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Realty couldn’t have asked for more


Realty couldn’t have asked for more

Last updated: April 25 2007
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  • Realty couldn’t have asked for more

    The RBI announcement of reduced risk weightage for sub-Rs 20 lakh loans provided a booster shot to almost all realty stocks, resulting in a sharp upswing in prices. Real estate developers such as Ansal, Mahindra Gesco, Parsvnath, Sobha and DS Kulkarni saw their stock prices move up by 4-9%. Construction companies with exposure to real estate, such as Mumbai-based Hindustan Construction, Hyderabad-based IVRCL and Nagarjuna Construction also saw stock prices move up 7-7.5% each.

    The measure will benefit real estate developers as it will allow banks to increase their exposure to the sector on the same capital base. The gains will be restricted to smaller towns as most loans in the metros easily cross the limit of Rs 20 lakh. The reduced risk weightage is unlikely to lead to any significant reduction in the interest costs for the consumer though.

    Indian banks have a capital adequacy ratio of 9%. Risk weightage of 75% for housing loans meant that for every Rs 100 lent to the housing industry, the bank needs a capital of 9% of Rs 75. This worked out to a capital requirement of Rs 6.75 for every Rs 100 lent to the real estate industry.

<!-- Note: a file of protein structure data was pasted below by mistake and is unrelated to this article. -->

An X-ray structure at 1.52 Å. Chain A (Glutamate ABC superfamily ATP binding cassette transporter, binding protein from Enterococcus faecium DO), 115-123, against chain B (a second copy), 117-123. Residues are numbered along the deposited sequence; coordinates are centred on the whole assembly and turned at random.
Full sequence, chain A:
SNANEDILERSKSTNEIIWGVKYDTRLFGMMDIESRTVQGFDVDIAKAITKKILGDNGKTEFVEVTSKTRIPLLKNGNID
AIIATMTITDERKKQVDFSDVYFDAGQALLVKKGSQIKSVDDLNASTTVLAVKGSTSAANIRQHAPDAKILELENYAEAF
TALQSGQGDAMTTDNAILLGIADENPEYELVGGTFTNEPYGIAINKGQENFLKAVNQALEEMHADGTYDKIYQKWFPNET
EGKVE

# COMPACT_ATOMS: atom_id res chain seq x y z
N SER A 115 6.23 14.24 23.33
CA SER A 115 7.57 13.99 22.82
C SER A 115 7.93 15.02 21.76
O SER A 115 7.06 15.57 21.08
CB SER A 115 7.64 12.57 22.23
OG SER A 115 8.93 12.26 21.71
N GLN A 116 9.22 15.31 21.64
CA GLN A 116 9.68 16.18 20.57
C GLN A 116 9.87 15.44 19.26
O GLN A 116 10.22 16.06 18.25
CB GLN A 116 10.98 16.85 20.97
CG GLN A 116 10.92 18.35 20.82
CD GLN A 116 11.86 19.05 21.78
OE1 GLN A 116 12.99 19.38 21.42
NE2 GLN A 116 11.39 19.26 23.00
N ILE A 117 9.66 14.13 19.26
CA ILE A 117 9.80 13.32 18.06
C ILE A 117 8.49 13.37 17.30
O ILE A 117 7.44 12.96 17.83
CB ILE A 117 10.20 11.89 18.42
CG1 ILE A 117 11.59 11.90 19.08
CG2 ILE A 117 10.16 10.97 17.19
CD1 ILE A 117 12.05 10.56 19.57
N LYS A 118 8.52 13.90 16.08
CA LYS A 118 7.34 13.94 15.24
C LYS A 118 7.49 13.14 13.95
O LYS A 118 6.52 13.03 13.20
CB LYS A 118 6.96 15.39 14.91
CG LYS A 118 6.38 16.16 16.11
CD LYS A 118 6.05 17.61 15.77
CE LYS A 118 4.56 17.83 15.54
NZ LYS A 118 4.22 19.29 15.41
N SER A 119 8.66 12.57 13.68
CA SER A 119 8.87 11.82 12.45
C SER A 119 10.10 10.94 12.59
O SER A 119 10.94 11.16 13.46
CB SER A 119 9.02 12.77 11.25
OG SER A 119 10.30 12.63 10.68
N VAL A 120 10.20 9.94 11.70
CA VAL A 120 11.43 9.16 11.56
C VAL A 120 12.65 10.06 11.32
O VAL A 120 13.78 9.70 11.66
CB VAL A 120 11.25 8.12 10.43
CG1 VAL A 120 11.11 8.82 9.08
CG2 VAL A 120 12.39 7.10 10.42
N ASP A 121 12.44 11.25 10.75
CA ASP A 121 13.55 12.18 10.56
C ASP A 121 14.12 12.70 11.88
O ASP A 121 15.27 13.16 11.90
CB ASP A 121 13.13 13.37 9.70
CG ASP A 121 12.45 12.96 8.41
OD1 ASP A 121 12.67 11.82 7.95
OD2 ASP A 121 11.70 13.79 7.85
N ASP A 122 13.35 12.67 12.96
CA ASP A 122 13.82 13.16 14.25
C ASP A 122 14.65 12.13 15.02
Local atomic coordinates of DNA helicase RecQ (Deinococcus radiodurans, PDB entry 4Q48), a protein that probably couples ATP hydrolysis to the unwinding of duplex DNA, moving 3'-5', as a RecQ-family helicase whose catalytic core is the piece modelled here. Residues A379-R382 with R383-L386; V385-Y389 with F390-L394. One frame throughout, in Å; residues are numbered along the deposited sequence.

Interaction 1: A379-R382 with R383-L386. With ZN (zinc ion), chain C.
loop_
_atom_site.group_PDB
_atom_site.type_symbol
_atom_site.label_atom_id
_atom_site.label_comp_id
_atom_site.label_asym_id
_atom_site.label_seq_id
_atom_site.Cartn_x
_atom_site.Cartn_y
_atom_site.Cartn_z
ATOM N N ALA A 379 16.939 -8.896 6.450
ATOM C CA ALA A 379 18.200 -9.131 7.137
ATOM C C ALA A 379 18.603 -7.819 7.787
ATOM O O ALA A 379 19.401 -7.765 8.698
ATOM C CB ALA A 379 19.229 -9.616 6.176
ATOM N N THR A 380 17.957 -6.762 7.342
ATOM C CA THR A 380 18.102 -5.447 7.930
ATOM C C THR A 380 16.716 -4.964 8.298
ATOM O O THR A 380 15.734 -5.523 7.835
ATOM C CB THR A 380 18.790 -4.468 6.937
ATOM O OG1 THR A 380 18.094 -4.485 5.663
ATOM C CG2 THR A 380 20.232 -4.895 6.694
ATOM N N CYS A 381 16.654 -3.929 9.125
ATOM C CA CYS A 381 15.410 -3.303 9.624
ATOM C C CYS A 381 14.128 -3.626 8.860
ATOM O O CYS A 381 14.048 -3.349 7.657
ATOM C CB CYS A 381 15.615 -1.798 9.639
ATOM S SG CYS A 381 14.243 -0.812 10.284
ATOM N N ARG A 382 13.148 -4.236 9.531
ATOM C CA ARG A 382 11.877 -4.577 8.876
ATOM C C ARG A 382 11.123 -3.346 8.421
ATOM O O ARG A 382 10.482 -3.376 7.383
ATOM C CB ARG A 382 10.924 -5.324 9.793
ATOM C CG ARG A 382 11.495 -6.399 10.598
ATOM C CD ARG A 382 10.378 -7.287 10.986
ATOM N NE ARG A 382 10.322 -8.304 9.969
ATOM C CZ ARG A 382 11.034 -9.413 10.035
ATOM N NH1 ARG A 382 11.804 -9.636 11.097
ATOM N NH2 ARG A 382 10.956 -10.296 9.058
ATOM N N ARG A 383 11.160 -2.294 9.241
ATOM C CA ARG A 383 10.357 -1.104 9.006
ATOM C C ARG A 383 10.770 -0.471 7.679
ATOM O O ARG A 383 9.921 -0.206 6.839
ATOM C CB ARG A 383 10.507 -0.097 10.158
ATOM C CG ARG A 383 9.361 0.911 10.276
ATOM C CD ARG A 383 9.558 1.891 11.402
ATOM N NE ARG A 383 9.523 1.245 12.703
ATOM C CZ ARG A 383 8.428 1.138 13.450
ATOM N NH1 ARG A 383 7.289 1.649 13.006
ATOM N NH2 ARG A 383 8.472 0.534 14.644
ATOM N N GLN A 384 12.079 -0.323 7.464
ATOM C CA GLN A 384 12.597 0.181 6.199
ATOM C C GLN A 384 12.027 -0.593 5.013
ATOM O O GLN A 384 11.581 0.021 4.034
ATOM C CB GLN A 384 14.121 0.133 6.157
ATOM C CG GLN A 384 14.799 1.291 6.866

Under new norms, the capital requirement has been brought down to Rs 4.5 for the same amount of lending —for sub-Rs 20 lakh loans. The impact of the lower capital adequacy on the borrowing cost will be minimal. For instance, if a bank has a return on equity of 20% and is able to deploy this money elsewhere, it should be able to reduce the borrowing cost by 0.45% — not very significant when borrowers are paying well over 10%.

    The primary impact of the measure is that it allows banks to further extend their exposure to retail loans in the housing sector without having to raise fresh capital. Therefore, real estate developers selling properties in the sub-Rs 30 lakh range are likely to be the biggest gainers from the measure.

    This size rules out most of the housing development in Mumbai and Delhi, and the centrally located areas of most other cities. Most of the listed real estate companies in India, with a few exceptions, currently get the bulk of their business either from Mumbai or Delhi. Hence, the jump in stock prices could be more of a relief that RBI is not going to tighten the liquidity screws on the sector any further.

    Improved market sentiment on real estate could also benefit the various realty players who have lined up public issues. However, since they are facing other issues like disclosure norms etc, a flood of real estate IPOs is unlikely in the near future.
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